BMH1/YER177W Summary Help

Standard Name BMH1 1
Systematic Name YER177W
Alias APR6
Feature Type ORF, Verified
Description 14-3-3 protein, major isoform; controls proteome at post-transcriptional level, binds proteins and DNA, involved in regulation of exocytosis, vesicle transport, Ras/MAPK and rapamycin-sensitive signaling, aggresome formation, spindle position checkpoint; protein increases in abundance and relative distribution to the nucleus increases upon DNA replication stress; antiapoptotic gene similar to human 14-3-3; BMH1 has a paralog, BMH2, that arose from whole genome duplication (2, 3, 4, 5, 6, 7, 8 and see Summary Paragraph)
Name Description Brain Modulosignalin Homologue 1
Chromosomal Location
ChrV:545611 to 546414 | ORF Map | GBrowse
Genetic position: 148 cM
Gene Ontology Annotations All BMH1 GO evidence and references
  View Computational GO annotations for BMH1
Molecular Function
Manually curated
Biological Process
Manually curated
Cellular Component
Manually curated
Regulators 16 genes
Classical genetics
Large-scale survey
482 total interaction(s) for 306 unique genes/features.
Physical Interactions
  • Affinity Capture-MS: 125
  • Affinity Capture-RNA: 4
  • Affinity Capture-Western: 32
  • Biochemical Activity: 1
  • Co-fractionation: 1
  • Co-purification: 2
  • Far Western: 1
  • PCA: 4
  • Protein-peptide: 4
  • Reconstituted Complex: 5
  • Two-hybrid: 11

Genetic Interactions
  • Dosage Growth Defect: 14
  • Dosage Lethality: 1
  • Dosage Rescue: 12
  • Negative Genetic: 137
  • Phenotypic Enhancement: 17
  • Phenotypic Suppression: 1
  • Positive Genetic: 48
  • Synthetic Growth Defect: 29
  • Synthetic Lethality: 17
  • Synthetic Rescue: 16

Expression Summary
Length (a.a.) 267
Molecular Weight (Da) 30,091
Isoelectric Point (pI) 4.65
Phosphorylation PhosphoGRID | PhosphoPep Database
sequence information
ChrV:545611 to 546414 | ORF Map | GBrowse
Genetic position: 148 cM
Last Update Coordinates: 2011-02-03 | Sequence: 1996-07-31
Subfeature details
Most Recent Updates
Coordinates Sequence
CDS 1..804 545611..546414 2011-02-03 1996-07-31
Retrieve sequences
Analyze Sequence
S288C only
S288C vs. other species
S288C vs. other strains
External Links All Associated Seq | Entrez Gene | Entrez RefSeq Protein | MIPS | Search all NCBI (Entrez) | UniProtKB
Primary SGDIDS000000979

BMH1 is one of two genes in yeast that show strong similarity to the ubiquitous and highly conserved 14-3-3 gene family (1). 14-3-3 proteins are acidic dimeric molecules that likely play a role in signal transduction (9). Although cells lacking BMH1 are viable, a double deletion of both BMH1 and its paralog BMH2 is lethal (10, 11). Cells lacking BMH1 and BMH2 can be rescued by expression of 14-3-3 proteins from Arabidopsis thaliana or Dictyostelium discoideum (12, 13). Bmh1p and Bmh2p are required for Ras/MAPK cascade signaling during pseudohyphal growth, and associate with Ste20p in vivo (14). There is also evidence that Bmh1p may enhance Raf function, interact with clathrin (Chc1p), suppress mutations in CDC25, interact with Tpk1p, and suppress growth inhibition by rapamycin (15, 16, 10).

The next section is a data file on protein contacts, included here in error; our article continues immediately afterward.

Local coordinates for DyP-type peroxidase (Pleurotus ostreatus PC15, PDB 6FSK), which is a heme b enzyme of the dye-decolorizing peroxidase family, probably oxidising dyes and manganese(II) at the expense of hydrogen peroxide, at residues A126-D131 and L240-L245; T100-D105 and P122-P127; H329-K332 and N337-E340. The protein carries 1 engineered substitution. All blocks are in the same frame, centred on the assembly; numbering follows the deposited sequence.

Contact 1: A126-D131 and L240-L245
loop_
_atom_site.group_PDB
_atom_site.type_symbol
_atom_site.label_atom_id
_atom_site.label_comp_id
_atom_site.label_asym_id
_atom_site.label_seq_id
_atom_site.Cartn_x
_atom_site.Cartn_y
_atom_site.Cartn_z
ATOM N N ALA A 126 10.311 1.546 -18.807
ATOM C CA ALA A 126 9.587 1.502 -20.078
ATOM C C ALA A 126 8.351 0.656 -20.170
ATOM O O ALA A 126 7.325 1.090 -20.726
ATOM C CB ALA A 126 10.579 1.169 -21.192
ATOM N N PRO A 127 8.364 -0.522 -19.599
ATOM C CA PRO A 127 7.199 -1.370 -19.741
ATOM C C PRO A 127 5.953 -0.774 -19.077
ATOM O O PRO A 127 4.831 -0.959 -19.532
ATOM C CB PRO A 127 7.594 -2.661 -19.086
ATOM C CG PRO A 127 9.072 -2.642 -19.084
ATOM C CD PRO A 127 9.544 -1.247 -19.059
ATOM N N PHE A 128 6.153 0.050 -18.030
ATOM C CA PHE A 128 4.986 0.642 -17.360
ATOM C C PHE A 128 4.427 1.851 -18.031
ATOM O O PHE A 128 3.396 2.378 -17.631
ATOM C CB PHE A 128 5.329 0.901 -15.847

Last updated: 1999-09-01 Contact SGD

References cited on this page View Complete Literature Guide for BMH1
1) van Heusden GP, et al.  (1992) Characterization of the yeast BMH1 gene encoding a putative protein homologous to mammalian protein kinase II activators and protein kinase C inhibitors. FEBS Lett 302(2):145-50
2) van Hemert MJ, et al.  (2001) Yeast 14-3-3 proteins. Yeast 18(10):889-95
3) Byrne KP and Wolfe KH  (2005) The Yeast Gene Order Browser: combining curated homology and syntenic context reveals gene fate in polyploid species. Genome Res 15(10):1456-61
4) Bruckmann A, et al.  (2007) Post-Transcriptional Control of the Saccharomyces cerevisiae Proteome by 14-3-3 Proteins. J Proteome Res 6(5):1689-1699
5) Clapp C, et al.  (2012) 14-3-3 Protects against stress-induced apoptosis. Cell Death Dis 3():e348
6) Tkach JM, et al.  (2012) Dissecting DNA damage response pathways by analysing protein localization and abundance changes during DNA replication stress. Nat Cell Biol 14(9):966-76
7) Xu Z, et al.  (2013) 14-3-3 protein targets misfolded chaperone-associated proteins to aggresomes. J Cell Sci 126(Pt 18):4173-86
8) Caydasi AK, et al.  (2014) The 14-3-3 protein Bmh1 functions in the spindle position checkpoint by breaking Bfa1 asymmetry at yeast centrosomes. Mol Biol Cell 25(14):2143-51
9) Burbelo PD and Hall A  (1995) 14-3-3 proteins. Hot numbers in signal transduction. Curr Biol 5(2):95-6
10) Gelperin D, et al.  (1995) 14-3-3 proteins: potential roles in vesicular transport and Ras signaling in Saccharomyces cerevisiae. Proc Natl Acad Sci U S A 92(25):11539-43
11) van Heusden GP, et al.  (1995) The 14-3-3 proteins encoded by the BMH1 and BMH2 genes are essential in the yeast Saccharomyces cerevisiae and can be replaced by a plant homologue. Eur J Biochem 229(1):45-53
12) van Heusden GP, et al.  (1996) Four Arabidopsis thaliana 14-3-3 protein isoforms can complement the lethal yeast bmh1 bmh2 double disruption. FEBS Lett 391(3):252-6
13) Knetsch ML, et al.  (1997) Isolation of a Dictyostelium discoideum 14-3-3 homologue. Biochim Biophys Acta 1357(2):243-8
14) Roberts RL, et al.  (1997) 14-3-3 proteins are essential for RAS/MAPK cascade signaling during pseudohyphal development in S. cerevisiae. Cell 89(7):1055-65
15) Bertram PG, et al.  (1998) The 14-3-3 proteins positively regulate rapamycin-sensitive signaling. Curr Biol 8(23):1259-67
16) Irie K, et al.  (1994) Stimulatory effects of yeast and mammalian 14-3-3 proteins on the Raf protein kinase. Science 265(5179):1716-9